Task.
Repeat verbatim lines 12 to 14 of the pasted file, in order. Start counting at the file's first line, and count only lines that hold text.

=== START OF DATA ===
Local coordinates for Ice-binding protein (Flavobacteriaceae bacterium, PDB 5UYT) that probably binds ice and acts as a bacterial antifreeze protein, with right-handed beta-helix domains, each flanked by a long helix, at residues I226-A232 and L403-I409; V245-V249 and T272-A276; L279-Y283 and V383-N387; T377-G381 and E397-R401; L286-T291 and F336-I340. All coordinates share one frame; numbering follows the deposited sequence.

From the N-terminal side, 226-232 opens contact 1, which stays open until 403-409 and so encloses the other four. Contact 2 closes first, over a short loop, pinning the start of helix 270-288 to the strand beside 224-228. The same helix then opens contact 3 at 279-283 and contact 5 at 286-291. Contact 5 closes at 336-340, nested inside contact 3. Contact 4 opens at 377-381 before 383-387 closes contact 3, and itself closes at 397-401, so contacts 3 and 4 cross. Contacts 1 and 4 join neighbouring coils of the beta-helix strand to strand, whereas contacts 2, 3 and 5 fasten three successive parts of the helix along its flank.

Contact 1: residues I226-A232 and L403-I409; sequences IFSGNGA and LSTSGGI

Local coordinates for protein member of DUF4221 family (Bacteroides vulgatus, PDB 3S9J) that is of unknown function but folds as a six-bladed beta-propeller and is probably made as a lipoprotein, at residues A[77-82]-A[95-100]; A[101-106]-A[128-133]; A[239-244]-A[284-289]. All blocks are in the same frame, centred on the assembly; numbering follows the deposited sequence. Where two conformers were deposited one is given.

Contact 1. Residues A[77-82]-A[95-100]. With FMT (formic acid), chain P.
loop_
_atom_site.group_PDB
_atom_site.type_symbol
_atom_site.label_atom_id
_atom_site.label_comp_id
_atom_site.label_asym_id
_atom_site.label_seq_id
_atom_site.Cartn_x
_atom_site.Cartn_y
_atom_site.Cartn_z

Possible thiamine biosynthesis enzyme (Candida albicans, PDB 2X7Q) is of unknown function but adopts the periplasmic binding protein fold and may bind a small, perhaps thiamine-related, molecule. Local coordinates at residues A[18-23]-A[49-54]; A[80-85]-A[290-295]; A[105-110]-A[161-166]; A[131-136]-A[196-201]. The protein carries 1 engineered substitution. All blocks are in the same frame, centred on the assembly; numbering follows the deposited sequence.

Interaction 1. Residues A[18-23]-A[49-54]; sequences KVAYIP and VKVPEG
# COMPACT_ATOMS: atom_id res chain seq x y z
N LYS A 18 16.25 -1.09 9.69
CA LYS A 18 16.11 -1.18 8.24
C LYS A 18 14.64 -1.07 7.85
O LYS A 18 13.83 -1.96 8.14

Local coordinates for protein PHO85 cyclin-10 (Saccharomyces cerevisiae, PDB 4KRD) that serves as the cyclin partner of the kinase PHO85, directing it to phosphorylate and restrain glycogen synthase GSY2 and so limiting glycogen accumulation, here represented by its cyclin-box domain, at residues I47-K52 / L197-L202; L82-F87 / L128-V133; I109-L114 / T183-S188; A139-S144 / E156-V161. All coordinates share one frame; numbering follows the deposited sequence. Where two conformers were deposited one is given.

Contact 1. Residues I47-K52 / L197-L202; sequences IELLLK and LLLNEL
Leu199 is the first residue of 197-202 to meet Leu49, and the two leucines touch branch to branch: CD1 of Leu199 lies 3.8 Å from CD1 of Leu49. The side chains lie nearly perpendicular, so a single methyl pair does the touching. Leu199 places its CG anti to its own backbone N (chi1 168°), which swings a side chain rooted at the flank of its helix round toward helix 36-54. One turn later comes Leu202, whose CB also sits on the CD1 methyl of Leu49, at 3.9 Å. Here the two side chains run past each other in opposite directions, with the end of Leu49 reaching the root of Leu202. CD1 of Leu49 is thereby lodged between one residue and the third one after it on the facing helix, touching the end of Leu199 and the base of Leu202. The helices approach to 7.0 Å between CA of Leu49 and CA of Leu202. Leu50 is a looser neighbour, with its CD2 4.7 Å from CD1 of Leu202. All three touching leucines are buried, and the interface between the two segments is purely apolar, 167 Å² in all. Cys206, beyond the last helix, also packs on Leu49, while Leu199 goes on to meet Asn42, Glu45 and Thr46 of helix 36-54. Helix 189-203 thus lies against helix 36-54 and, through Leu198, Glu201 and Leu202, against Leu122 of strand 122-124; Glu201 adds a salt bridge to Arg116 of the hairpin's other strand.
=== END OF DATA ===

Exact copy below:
_atom_site.label_seq_id
_atom_site.Cartn_x
_atom_site.Cartn_y